In the present study, increased mucus production was observed in MSG-treated fish. Gulping of air from the surface (due to asphyxiation) and excessive secretion of mucus all over the body were the important adaptive responses of fish Labeo rohita to avoid direct contact of MSG in the treatment medium and to ease respiratory stress. In fishes, mucosal surfaces (i.e. skin, gill, gut and olfactory organ) provide the crucial first line defence against the threats present in the immediate environment (Salinas, 2015). The major function of mucus is to entrap and sloughing of the microbes (Wang et al., 2011). Epidermal mucus productions in fishes are nonspecific and are independent of the temperatures (Wendelaar bonga, 1997).

The presence of toxic substances in the environment disrupts the vital functions of gills by altering its structural morphology (Khan et al., 2018) or causes organ damage which lead to asphyxiation. Changes in the gills of fish due to an irritant include inflammation, hyperplasia, lamellar fusion, excessive production of mucus, epithelial lifting, flattening of the secondary lamella and formation of aneurysms (Flores-Lopes and Thomaz, 2011). Extensive architectural loss was observed in the gills of MSG-treated fish (Fig. 2b). After 5 days of MSG exposure (150 mg/L) fish gills showed mild degeneration in both primary and secondary gill lamellae, epithelial necrosis (EN), hypertrophy (HT), hyperplasia (HP), oedema, fusion of adjacent secondary lamellae and rupture of gill epithelium. The observed epithelial necrosis and severe oedema in gills of MSG exposed fish in the present study may be the direct toxic action of MSG and severe oedema induces the lifting of gill epithelium (Schwaiger et al., 2004) which prevents the entry of pollutant into the blood stream of fish.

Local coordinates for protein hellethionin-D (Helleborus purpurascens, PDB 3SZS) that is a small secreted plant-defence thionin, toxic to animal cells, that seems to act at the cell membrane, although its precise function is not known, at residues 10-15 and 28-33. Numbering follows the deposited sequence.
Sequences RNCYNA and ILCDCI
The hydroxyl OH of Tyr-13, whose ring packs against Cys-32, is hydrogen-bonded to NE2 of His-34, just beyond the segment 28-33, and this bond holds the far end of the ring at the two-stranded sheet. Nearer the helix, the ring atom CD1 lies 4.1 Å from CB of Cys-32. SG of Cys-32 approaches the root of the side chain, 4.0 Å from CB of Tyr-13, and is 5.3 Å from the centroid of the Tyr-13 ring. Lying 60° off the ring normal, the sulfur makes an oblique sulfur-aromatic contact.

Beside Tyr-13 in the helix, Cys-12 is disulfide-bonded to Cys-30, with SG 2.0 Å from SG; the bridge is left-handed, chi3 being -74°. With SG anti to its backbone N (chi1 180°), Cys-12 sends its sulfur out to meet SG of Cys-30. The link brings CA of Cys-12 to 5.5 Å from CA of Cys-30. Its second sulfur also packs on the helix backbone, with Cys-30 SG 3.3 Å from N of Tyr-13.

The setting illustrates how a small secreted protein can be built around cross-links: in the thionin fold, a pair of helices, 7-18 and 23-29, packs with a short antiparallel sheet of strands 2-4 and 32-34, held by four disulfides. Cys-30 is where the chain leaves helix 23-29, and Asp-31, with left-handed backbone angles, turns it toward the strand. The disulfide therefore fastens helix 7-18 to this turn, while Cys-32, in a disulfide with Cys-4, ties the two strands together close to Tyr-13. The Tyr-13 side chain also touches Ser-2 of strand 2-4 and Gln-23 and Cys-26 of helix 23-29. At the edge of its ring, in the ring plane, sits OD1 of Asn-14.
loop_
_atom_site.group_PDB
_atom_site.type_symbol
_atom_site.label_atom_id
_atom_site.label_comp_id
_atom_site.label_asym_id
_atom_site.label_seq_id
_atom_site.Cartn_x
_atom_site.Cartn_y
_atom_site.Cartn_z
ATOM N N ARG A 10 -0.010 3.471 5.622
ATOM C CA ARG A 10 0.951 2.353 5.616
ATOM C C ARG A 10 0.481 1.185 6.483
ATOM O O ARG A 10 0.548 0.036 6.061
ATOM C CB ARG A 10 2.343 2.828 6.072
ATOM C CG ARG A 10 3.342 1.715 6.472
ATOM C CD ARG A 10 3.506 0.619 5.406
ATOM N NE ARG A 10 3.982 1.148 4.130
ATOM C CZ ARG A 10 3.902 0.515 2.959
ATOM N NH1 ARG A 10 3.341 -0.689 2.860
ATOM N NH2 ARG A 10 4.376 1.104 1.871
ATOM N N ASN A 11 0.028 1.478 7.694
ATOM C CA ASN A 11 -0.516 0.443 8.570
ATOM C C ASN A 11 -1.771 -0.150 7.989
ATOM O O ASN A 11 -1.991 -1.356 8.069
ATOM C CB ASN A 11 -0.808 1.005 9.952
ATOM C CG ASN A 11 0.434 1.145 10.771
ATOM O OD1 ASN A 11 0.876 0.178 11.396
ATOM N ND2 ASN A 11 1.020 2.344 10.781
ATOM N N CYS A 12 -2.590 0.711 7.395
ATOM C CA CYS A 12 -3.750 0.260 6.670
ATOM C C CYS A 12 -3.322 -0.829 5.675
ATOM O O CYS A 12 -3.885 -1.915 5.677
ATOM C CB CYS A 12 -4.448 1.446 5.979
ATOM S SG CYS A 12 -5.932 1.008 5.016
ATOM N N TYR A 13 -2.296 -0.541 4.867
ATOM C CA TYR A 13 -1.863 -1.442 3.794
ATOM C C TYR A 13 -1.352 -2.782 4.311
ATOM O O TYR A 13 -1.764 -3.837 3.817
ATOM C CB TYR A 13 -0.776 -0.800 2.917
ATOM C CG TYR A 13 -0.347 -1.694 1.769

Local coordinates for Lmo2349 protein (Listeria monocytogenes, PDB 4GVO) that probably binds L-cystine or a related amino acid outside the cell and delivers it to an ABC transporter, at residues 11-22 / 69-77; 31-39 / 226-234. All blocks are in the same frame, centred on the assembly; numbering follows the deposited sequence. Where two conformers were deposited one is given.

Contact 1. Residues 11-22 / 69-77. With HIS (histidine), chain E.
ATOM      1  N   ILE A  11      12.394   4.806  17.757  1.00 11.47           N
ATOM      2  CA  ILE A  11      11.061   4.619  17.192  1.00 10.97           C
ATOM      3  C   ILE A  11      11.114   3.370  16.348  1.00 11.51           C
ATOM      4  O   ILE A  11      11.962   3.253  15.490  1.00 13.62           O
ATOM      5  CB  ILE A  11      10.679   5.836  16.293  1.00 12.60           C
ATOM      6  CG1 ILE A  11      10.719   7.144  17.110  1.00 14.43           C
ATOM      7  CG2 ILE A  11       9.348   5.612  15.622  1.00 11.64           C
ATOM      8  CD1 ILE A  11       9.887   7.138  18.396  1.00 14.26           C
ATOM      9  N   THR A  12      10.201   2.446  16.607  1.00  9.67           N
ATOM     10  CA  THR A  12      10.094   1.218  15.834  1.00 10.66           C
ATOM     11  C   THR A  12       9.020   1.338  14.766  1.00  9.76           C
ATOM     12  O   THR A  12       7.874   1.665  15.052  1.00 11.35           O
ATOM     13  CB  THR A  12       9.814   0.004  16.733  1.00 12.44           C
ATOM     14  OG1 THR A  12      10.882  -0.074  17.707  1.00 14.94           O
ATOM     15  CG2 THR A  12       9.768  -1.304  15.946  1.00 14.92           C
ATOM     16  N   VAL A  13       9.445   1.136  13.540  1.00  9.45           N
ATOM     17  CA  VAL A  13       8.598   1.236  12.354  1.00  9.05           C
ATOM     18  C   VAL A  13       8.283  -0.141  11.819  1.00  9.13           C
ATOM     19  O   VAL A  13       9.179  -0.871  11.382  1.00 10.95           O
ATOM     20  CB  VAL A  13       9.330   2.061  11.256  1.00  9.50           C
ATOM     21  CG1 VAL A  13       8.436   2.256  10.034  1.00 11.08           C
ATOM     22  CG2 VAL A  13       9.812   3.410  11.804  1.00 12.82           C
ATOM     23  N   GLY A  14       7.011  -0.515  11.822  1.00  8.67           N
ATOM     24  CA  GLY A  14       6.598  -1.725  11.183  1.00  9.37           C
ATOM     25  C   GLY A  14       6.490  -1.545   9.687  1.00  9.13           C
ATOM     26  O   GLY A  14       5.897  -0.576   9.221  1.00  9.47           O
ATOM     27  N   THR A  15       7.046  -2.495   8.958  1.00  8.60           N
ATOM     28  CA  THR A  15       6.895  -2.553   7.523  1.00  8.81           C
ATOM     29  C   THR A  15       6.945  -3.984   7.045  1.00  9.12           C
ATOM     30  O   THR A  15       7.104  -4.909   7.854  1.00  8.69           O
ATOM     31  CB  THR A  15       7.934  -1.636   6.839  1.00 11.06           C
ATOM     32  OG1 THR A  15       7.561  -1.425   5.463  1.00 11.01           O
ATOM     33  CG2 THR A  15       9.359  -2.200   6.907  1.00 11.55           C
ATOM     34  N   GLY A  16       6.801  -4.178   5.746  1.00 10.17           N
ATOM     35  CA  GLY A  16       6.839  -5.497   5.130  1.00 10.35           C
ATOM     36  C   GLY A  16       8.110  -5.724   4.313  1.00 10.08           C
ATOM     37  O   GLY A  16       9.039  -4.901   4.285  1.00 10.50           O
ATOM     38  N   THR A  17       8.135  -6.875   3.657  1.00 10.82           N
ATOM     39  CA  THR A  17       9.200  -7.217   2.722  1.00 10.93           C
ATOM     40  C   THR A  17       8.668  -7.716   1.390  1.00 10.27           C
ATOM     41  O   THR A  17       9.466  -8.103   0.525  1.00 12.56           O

Alterations such as hyperplasia of the mucosal cells and proliferation of epithelial cells occur as a consequence of infectious conditions or due to the presence of pollutants (Malhotra et al., 2020). Furthermore, the intensity of tissue damages was increased as the exposure time of MSG was extended. 10th and 15th day gill showed more degeneration in primary and secondary gill lamellae than the 5th day treatment. Central axis was partially degenerated (Fig. 2c). Water channels were affected and showed mild oedema. Rupturing of interlamellar region was also noted (Fig. 2d). Similar reports have been well documented in fish (Labeo rohita) exposed to various toxicants such as Triclosan (Hemalatha et al., 2019), Phenol (Butchiram et al., 2013), and Malathion (Ullah et al., 2018).